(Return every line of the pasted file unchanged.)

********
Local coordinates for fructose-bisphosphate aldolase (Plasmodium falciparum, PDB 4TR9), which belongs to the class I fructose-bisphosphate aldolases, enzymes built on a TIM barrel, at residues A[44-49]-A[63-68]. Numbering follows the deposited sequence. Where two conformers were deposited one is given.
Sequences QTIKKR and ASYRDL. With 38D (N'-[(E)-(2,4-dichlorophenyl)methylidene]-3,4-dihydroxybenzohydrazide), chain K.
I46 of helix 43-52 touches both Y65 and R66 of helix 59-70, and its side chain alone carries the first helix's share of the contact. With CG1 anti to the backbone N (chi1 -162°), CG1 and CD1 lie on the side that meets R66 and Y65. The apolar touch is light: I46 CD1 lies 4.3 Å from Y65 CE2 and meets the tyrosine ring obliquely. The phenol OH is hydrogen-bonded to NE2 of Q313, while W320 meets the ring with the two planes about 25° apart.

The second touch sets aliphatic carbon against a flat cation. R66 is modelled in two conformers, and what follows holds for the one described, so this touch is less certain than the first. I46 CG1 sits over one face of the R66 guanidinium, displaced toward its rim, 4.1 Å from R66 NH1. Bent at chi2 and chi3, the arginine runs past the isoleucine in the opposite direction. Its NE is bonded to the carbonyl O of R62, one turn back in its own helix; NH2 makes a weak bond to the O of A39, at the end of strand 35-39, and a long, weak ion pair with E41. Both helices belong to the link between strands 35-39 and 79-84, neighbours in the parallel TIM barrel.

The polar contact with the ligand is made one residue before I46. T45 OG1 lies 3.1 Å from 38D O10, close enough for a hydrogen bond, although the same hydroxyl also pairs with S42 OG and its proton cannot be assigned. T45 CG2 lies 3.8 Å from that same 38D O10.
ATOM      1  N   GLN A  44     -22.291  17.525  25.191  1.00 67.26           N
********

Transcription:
Local coordinates for fructose-bisphosphate aldolase (Plasmodium falciparum, PDB 4TR9), which belongs to the class I fructose-bisphosphate aldolases, enzymes built on a TIM barrel, at residues A[44-49]-A[63-68]. Numbering follows the deposited sequence. Where two conformers were deposited one is given.
Sequences QTIKKR and ASYRDL. With 38D (N'-[(E)-(2,4-dichlorophenyl)methylidene]-3,4-dihydroxybenzohydrazide), chain K.
I46 of helix 43-52 touches both Y65 and R66 of helix 59-70, and its side chain alone carries the first helix's share of the contact. With CG1 anti to the backbone N (chi1 -162°), CG1 and CD1 lie on the side that meets R66 and Y65. The apolar touch is light: I46 CD1 lies 4.3 Å from Y65 CE2 and meets the tyrosine ring obliquely. The phenol OH is hydrogen-bonded to NE2 of Q313, while W320 meets the ring with the two planes about 25° apart.

The second touch sets aliphatic carbon against a flat cation. R66 is modelled in two conformers, and what follows holds for the one described, so this touch is less certain than the first. I46 CG1 sits over one face of the R66 guanidinium, displaced toward its rim, 4.1 Å from R66 NH1. Bent at chi2 and chi3, the arginine runs past the isoleucine in the opposite direction. Its NE is bonded to the carbonyl O of R62, one turn back in its own helix; NH2 makes a weak bond to the O of A39, at the end of strand 35-39, and a long, weak ion pair with E41. Both helices belong to the link between strands 35-39 and 79-84, neighbours in the parallel TIM barrel.

The polar contact with the ligand is made one residue before I46. T45 OG1 lies 3.1 Å from 38D O10, close enough for a hydrogen bond, although the same hydroxyl also pairs with S42 OG and its proton cannot be assigned. T45 CG2 lies 3.8 Å from that same 38D O10.
ATOM      1  N   GLN A  44     -22.291  17.525  25.191  1.00 67.26           N